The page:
Esports: The Athletics of Remote Living

The Show Goes On

Esports For Everyone

Another educator using esports to connect not just with his esports team, but his entire community is Instructional Coach and NASEF fellow JD Williams from Laveen elementary school in Phoenix, Arizona. In the fall of 2019, JD started an esports club at Laveen with fifth to eighth grade students playing Rocket League after school, twice a week. When JD’s school closed for the rest of the school year at the end of March because of COVID 19, he wanted to find a way to continue to engage not just his esports athletes, but his entire community through online games. JD started hosting and streaming Community Game Nights in April and has continued them throughout Arizona’s Stay Home, Stay Healthy, Stay Connected executive order.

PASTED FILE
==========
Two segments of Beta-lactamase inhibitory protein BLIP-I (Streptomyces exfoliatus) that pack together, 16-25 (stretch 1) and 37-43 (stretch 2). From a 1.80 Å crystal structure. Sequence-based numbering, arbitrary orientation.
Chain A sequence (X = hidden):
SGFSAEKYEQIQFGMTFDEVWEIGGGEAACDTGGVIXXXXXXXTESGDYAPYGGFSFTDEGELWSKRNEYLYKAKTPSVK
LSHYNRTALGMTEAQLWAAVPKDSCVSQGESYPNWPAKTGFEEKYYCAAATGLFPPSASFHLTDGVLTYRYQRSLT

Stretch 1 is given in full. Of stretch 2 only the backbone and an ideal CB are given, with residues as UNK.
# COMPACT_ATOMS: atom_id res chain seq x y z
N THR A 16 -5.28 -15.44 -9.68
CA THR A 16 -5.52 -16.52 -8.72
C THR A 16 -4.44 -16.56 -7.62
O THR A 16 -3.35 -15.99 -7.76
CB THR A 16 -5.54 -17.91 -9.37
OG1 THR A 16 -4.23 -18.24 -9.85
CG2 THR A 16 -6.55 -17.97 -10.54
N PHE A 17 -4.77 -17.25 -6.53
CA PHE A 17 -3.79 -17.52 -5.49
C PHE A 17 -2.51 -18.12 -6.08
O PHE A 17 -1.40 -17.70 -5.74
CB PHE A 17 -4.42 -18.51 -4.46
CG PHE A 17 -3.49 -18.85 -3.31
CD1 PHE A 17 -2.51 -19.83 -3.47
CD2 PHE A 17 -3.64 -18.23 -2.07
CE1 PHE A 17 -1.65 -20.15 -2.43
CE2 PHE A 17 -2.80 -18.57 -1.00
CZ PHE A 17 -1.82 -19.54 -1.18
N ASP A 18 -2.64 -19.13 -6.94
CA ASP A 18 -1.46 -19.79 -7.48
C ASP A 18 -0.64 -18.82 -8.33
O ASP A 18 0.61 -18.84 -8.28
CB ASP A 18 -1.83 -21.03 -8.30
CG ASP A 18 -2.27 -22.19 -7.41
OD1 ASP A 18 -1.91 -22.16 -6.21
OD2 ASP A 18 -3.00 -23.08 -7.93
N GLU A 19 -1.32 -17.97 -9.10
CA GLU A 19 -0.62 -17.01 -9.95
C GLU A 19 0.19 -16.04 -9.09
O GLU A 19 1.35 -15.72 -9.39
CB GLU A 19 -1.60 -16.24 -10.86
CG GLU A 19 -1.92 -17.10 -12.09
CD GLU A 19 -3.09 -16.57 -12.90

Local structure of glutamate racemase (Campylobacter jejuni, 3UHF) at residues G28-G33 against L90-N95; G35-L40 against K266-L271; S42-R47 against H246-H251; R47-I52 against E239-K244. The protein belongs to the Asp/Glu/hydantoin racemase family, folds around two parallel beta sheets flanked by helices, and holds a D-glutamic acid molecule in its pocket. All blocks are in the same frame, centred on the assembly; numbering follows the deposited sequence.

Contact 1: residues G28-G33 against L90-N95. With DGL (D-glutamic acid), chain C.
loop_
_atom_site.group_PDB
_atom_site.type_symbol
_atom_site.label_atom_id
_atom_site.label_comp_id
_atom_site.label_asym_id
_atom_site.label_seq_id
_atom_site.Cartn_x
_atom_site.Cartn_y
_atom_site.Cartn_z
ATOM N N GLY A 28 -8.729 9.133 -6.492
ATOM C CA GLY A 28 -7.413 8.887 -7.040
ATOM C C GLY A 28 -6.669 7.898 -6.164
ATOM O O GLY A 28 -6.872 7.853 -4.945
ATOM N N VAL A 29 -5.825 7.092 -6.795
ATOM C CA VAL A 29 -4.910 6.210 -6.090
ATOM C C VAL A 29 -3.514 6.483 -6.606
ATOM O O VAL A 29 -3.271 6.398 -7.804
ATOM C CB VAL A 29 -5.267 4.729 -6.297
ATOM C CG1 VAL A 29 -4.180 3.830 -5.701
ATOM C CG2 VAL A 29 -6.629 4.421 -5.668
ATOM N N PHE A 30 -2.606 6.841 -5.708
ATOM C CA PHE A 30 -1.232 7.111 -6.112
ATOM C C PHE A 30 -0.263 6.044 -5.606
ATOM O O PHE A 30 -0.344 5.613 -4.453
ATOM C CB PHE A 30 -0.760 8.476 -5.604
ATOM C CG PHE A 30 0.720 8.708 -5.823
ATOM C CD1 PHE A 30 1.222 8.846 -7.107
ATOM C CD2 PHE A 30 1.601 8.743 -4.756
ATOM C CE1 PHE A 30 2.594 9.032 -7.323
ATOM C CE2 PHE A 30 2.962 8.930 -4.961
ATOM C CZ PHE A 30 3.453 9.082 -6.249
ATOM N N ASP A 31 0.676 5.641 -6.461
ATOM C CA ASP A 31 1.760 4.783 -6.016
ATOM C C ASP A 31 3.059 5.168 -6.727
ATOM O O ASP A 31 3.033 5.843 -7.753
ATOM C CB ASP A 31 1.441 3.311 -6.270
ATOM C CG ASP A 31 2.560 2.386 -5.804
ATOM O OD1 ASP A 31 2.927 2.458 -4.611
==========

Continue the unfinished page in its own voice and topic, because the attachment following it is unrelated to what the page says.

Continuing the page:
Esports and Libraries

Classroom teachers aren’t the only ones harnessing esports as a way to keep kids connected. COVID-19 shut down many libraries within the US, and the Cherokee Public Library in Iowa was no exception. After the Governor halted the school year for students in mid-March, libraries in Iowa also started to transition from serving patrons inside the library to a curbside and digital model of providing access to materials and enrichment. For the Cherokee Public Library’s esports coach and librarian, Tyler Hahn, this was an opportunity to re-imagine how esports could engage a community.



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North America Scholastic Esports Federation

North America Scholastic Esports Federation

NASEF uses scholastic esports to help students enhance their education & skills for future careers!